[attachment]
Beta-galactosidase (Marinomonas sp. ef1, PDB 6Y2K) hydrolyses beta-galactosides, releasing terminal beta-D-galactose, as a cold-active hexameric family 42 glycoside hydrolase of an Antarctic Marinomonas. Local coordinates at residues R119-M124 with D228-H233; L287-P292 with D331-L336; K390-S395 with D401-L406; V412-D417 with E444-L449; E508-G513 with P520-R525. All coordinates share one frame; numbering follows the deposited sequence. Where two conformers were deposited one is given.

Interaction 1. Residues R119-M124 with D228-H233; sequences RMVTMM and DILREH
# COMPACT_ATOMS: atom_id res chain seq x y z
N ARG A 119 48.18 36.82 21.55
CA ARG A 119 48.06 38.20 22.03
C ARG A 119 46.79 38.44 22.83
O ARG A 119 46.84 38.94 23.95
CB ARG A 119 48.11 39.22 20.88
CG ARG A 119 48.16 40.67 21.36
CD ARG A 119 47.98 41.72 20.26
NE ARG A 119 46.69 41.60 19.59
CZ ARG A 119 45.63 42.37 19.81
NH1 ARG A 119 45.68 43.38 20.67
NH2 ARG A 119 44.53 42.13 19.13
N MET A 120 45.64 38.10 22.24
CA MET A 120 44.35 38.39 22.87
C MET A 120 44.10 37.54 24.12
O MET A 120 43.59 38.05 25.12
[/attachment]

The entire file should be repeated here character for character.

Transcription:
Beta-galactosidase (Marinomonas sp. ef1, PDB 6Y2K) hydrolyses beta-galactosides, releasing terminal beta-D-galactose, as a cold-active hexameric family 42 glycoside hydrolase of an Antarctic Marinomonas. Local coordinates at residues R119-M124 with D228-H233; L287-P292 with D331-L336; K390-S395 with D401-L406; V412-D417 with E444-L449; E508-G513 with P520-R525. All coordinates share one frame; numbering follows the deposited sequence. Where two conformers were deposited one is given.

Interaction 1. Residues R119-M124 with D228-H233; sequences RMVTMM and DILREH
# COMPACT_ATOMS: atom_id res chain seq x y z
N ARG A 119 48.18 36.82 21.55
CA ARG A 119 48.06 38.20 22.03
C ARG A 119 46.79 38.44 22.83
O ARG A 119 46.84 38.94 23.95
CB ARG A 119 48.11 39.22 20.88
CG ARG A 119 48.16 40.67 21.36
CD ARG A 119 47.98 41.72 20.26
NE ARG A 119 46.69 41.60 19.59
CZ ARG A 119 45.63 42.37 19.81
NH1 ARG A 119 45.68 43.38 20.67
NH2 ARG A 119 44.53 42.13 19.13
N MET A 120 45.64 38.10 22.24
CA MET A 120 44.35 38.39 22.87
C MET A 120 44.10 37.54 24.12
O MET A 120 43.59 38.05 25.12